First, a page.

This rich, creamy, nutty sludge can enhance the taste of stews, soups and baked items. The famous tahini makes for a great sauce as well as snack.
The best thing is that you can easily prepare it at home if you do not want a store-bought product. Just take a handful of sesame seeds, some olive oil and a pinch of salt.
You can use hulled and roasted seeds. Crush them and grind them with the other ingredients until it gets a paste-like form.
But does tahini go bad? We have provided all the necessary information you need regarding its storage and life.
What Is Tahini Anyway?
Tahini is a paste produced from grounded and toasted sesame seeds. The seeds are blanched and crushed to separate the bran from the kernel.
They are then soaked in salty water where the bran sinks and the floating seeds are collected, which are toasted and grounded to make a thick, oily paste.
It is associated with Middle Eastern cooking. It is a major condiment for halva, hummus and baba ghanoush.
It is also used as salad dressing, sandwich spread, dipping sauce (like guacamole, hummus, …) or drizzled on baked goods such as cakes, brownies and cookies. You can even add it in meat, vegan and pasta dishes.
It is healthy as The Guardian states that tahini paste has more proteins than most nuts.
It is rich in vitamin B (which provides energy and boosts brain activity) and vitamin E (which prevents heart diseases and strokes). It also contains important minerals like calcium, magnesium and iron.
Most people prefer the paler version of tahini made from skinned sesame seeds.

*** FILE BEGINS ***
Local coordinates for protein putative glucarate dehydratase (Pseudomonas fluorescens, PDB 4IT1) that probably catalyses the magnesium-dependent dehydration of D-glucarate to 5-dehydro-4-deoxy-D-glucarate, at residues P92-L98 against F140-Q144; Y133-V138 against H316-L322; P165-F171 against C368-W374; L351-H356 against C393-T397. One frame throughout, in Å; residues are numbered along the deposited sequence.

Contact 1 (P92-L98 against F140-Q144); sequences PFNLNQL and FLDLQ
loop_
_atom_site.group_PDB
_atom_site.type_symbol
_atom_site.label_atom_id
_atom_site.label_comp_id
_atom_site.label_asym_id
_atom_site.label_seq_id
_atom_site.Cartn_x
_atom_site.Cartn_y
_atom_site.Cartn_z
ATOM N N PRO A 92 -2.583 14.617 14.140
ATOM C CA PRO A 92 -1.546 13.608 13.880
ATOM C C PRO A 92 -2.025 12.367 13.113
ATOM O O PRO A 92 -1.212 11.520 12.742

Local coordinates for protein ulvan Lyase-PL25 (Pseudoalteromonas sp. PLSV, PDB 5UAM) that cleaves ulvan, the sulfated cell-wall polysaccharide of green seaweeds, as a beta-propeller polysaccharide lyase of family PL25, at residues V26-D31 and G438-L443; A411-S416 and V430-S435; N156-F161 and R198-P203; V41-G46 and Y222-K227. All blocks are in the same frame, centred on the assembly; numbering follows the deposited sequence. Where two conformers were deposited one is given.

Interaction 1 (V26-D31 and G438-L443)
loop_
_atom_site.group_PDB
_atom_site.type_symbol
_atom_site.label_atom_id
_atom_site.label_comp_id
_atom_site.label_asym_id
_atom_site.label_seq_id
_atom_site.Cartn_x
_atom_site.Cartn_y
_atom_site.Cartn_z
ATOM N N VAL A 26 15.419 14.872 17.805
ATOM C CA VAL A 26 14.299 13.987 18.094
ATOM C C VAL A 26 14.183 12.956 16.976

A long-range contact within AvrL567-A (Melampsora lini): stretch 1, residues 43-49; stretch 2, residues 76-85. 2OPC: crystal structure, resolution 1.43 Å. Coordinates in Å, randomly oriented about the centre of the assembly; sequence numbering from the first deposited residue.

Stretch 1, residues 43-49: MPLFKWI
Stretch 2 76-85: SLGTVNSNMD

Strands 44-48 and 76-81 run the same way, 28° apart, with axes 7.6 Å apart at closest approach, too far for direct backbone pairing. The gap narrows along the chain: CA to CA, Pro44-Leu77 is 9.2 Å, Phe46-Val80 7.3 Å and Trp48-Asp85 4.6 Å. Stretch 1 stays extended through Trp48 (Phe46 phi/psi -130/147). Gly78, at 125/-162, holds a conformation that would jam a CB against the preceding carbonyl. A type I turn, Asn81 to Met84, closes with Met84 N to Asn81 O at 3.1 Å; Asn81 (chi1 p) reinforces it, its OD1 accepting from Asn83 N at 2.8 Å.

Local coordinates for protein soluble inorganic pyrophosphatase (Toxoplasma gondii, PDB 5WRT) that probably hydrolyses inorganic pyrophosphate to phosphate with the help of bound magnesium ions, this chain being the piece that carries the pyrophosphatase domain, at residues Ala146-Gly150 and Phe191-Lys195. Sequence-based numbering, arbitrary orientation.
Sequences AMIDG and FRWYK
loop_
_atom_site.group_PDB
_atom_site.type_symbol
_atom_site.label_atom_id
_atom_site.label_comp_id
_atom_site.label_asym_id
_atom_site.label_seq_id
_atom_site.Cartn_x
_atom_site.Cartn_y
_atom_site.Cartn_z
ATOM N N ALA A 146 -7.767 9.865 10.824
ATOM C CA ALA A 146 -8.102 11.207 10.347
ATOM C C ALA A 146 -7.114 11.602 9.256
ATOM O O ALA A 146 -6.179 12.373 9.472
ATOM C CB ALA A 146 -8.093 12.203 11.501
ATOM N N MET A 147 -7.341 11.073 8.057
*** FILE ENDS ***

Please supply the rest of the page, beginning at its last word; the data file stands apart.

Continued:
The darker and unprocessed version with no additional ingredients is referred to as raw tahini. It has a slightly bitter and stronger taste but is healthier.
How to Store Tahini Properly?
Tahini paste can be used in different ways. Just a spoonful combined with lemon juice, water and a dash of garlic can add flavor to any meal.
Therefore, it is found in many kitchens in large quantities. Most people believe that it won’t go bad for a long period of time, but let us tell you that it will.
Hence, you should store it properly to prevent it from going bad.
It should be kept in a cool and dry area away from direct sunlight and heat sources like the stove or oven. Kitchen cabinets and pantry are the best places to store an unopened bottle.
As for an opened bottle, you should refrigerate it. Always close the lid tightly after using. We suggest you keep it in the fridge to prolong its shelf life.
Chilling it after opening increases its quality, but if you plan to use it within a few weeks, refrigeration isn’t needed.
Keep in mind that tahini stored in fridge takes on a hard, ice-cream-like texture, making it difficult to use.
According to The Kitchn, this can be avoided by taking it out of the fridge at least 15 minutes before using it. If it is still hard, scoop out as required and blend with a little bit of water or oil.
Some brands don’t want their products to be stored in refrigerator, while others do.